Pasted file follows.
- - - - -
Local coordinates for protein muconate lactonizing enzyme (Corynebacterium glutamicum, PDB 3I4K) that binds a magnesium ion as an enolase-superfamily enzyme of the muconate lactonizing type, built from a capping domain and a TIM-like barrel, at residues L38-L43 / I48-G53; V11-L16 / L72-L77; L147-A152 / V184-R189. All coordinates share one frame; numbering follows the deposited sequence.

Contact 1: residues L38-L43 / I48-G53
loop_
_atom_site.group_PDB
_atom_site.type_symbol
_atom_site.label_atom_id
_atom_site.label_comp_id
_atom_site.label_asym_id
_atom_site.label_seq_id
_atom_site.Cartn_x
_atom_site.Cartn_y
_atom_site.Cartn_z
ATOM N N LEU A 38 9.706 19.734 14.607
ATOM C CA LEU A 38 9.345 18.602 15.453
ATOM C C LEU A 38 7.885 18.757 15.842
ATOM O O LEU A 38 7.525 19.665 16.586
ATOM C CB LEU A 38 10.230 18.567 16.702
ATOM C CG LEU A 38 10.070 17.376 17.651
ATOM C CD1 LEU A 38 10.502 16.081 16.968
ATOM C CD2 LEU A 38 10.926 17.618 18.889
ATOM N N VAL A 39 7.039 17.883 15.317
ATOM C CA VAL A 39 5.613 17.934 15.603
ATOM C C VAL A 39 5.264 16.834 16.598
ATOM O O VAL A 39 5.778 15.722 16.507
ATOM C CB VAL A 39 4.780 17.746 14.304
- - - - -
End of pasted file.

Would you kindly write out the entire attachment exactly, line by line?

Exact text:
Local coordinates for protein muconate lactonizing enzyme (Corynebacterium glutamicum, PDB 3I4K) that binds a magnesium ion as an enolase-superfamily enzyme of the muconate lactonizing type, built from a capping domain and a TIM-like barrel, at residues L38-L43 / I48-G53; V11-L16 / L72-L77; L147-A152 / V184-R189. All coordinates share one frame; numbering follows the deposited sequence.

Contact 1: residues L38-L43 / I48-G53
loop_
_atom_site.group_PDB
_atom_site.type_symbol
_atom_site.label_atom_id
_atom_site.label_comp_id
_atom_site.label_asym_id
_atom_site.label_seq_id
_atom_site.Cartn_x
_atom_site.Cartn_y
_atom_site.Cartn_z
ATOM N N LEU A 38 9.706 19.734 14.607
ATOM C CA LEU A 38 9.345 18.602 15.453
ATOM C C LEU A 38 7.885 18.757 15.842
ATOM O O LEU A 38 7.525 19.665 16.586
ATOM C CB LEU A 38 10.230 18.567 16.702
ATOM C CG LEU A 38 10.070 17.376 17.651
ATOM C CD1 LEU A 38 10.502 16.081 16.968
ATOM C CD2 LEU A 38 10.926 17.618 18.889
ATOM N N VAL A 39 7.039 17.883 15.317
ATOM C CA VAL A 39 5.613 17.934 15.603
ATOM C C VAL A 39 5.264 16.834 16.598
ATOM O O VAL A 39 5.778 15.722 16.507
ATOM C CB VAL A 39 4.780 17.746 14.304